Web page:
Mary H. Moran argues that democracy is not a foreign import into Africa but that essential aspects of what we in the West consider democratic values are part of the indigenous African traditions of legitimacy and political process. In the case of Liberia, these democratic traditions include institutionalized checks and balances operating at the local level that allow for the voices of structural subordinates (women and younger men) to be heard and be effective in making claims. Moran maintains that the violence and state collapse that have beset Liberia and the surrounding region in the past two decades cannot be attributed to ancient tribal hatreds or neopatrimonial leaders who are simply a modern version of traditional chiefs. Rather, democracy and violence are intersecting themes in Liberian history that have manifested themselves in numerous contexts over the years.

Moran challenges many assumptions about Africa as a continent and speaks in an impassioned voice about the meanings of democracy and violence within Liberia.

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Maoists at the Hearth

Everyday Life in Nepal's Civil War

By Judith Pettigrew. Foreword by David N. Gellner

The Maoist insurgency in Nepal lasted from 1996 to 2006, and at the pinnacle of their armed success the Maoists controlled much of the countryside. Maoists at the Hearth, which is based on ethnographic research that commenced more than a decade before the escalation of the civil war in 2001, explores the daily life in a hill village in central Nepal, during the "People's War." It focuses on the way inhabitants managed their everyday activities following the arrival of the Maoists in the late 1990s, exploring their changing social relationships with fellow villagers and the parties to the conflict both during the insurgency and in its aftermath.

War is not an interruption that suspends social processes. Daily life in the village focused as usual on social challenges, interpersonal negotiations, and essential duties such as managing agricultural work, running households and organizing development projects. But as Judith Pettigrew shows, social life, cultural practices, and everyday activities are reshaped in uncertain and dangerous circumstances. The book considers how these activities were conducted under dramatically transformed conditions and discusses the challenges and occasional opportunities that the villagers confronted.

By considering local spatial models and their adaptation, Pettigrew explores the villagers' reactions when they lost control of the physical spaces of the village. A central consideration of Maoists at the Hearth is an exploration of how local social tensions were realized and renegotiated as people supported (and sometimes betrayed) each other and of how villager-Maoist relationships, which drew on a range of culturally patterned preexisting relationships, were reforged, transformed, or renegotiated in the context of the conflict.

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Masking Terror

How Women Contain Violence in Southern Sri Lanka

By Alex Argenti-Pillen

In Sri Lanka, staggering numbers of young men were killed fighting in the armed forces against Tamil separatists. The war became one of attrition—year after year waves of young foot soldiers were sent to almost certain death in a war so bloody that the very names of the most famous battle scenes still fill people with horror. Alex Argenti-Pillen describes the social fabric of a rural community that has become a breeding ground and reservoir of soldiers for the Sri Lankan nation-state, arguing that this reservoir has been created on the basis of a culture of poverty and terror.

Focusing on the involvement of the pseudonymous village of Udahenagama in the atrocities of the civil war of the late 1980s and the interethnic war against the Tamil guerrillas, Masking Terror describes the response of women in the rural slums of southern Sri Lanka to the further spread of violence. To reconstruct the violent backgrounds of these soldiers, she presents the stories of their mothers, sisters, wives, and grandmothers, providing a perspective on the conflict between Sinhalese and Tamil populations not found elsewhere.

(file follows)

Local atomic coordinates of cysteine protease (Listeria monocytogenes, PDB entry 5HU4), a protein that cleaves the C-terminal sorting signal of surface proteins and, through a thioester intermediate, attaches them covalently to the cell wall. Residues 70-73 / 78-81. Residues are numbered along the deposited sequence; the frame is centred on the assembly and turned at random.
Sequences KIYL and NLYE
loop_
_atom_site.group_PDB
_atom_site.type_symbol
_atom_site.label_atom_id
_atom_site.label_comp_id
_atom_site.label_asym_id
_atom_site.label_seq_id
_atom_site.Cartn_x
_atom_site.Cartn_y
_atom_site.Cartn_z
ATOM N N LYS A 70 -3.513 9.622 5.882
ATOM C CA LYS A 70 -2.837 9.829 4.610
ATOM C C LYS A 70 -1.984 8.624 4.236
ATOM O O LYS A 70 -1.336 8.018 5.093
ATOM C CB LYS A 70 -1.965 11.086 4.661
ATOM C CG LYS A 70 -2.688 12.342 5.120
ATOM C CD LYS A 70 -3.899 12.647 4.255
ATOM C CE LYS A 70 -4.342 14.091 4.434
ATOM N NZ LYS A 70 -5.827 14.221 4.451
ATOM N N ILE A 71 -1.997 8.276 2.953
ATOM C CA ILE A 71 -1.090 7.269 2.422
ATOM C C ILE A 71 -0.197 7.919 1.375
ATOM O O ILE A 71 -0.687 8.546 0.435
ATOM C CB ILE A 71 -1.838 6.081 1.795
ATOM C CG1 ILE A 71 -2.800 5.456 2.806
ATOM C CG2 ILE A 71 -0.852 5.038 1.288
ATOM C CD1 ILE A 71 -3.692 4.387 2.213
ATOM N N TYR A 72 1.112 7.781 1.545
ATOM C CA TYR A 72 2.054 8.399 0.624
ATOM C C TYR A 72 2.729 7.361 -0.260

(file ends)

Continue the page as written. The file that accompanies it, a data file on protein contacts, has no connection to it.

In addition to interpreting the impact of high levels of violence on a small community, Argenti-Pillen questions the effects of trauma counseling services brought by the international humanitarian community into war-torn non-Western cultural contexts. Her study shows how Euro-American methods for dealing with traumatized survivors poses a threat to the culture-specific methods local women use to contain violence.

Masking Terror provides a sobering introduction to the difficulties and methodological problems field researchers, social scientists, human rights activists, and mental health workers face in working with victims and perpetrators of ethnic and political violence and large-scale civil war. The narratives of the women from Udahenagama provide necessary insight into how survivors of wartime atrocities reconstruct their communicative worlds and disrupt the cycle of violence in ways that may be foreign to Euro-American professionals.

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On the Doorstep of Europe

Asylum and Citizenship in Greece

By Heath Cabot

Greece has shouldered a heavy burden in the global economic crisis, struggling with political and financial insecurity. Greece has also the most porous external border of the European Union, tasked with ensuring that the EU's boundaries are both "secure and humanitarian" and hosting enormous numbers of migrants and asylum seekers who arrive by land and sea. The recent leadership and fiscal crises have led to a breakdown of legal entitlements for both Greek citizens and those seeking refuge within the country's borders.

On the Doorstep of Europe is an ethnographic study of the asylum system in Greece, tracing the ways asylum seekers, bureaucrats, and service providers attempt to navigate the dilemmas of governance, ethics, knowledge, and sociability that emerge through this legal process. Centering on the work of an asylum advocacy NGO in Athens, Heath Cabot explores how workers and clients grapple with predicaments endemic to Europeanization and rights-based protection. Drawing inspiration from classical Greek tragedy to highlight both the transformative potential and the violence of law, Cabot charts the structural violence effected through European governance, rights frameworks, and humanitarian intervention while also exploring how Athenian society is being remade from the inside out. She shows how, in contemporary Greece, relationships between insiders and outsiders are radically reconfigured through legal, political, and economic crises.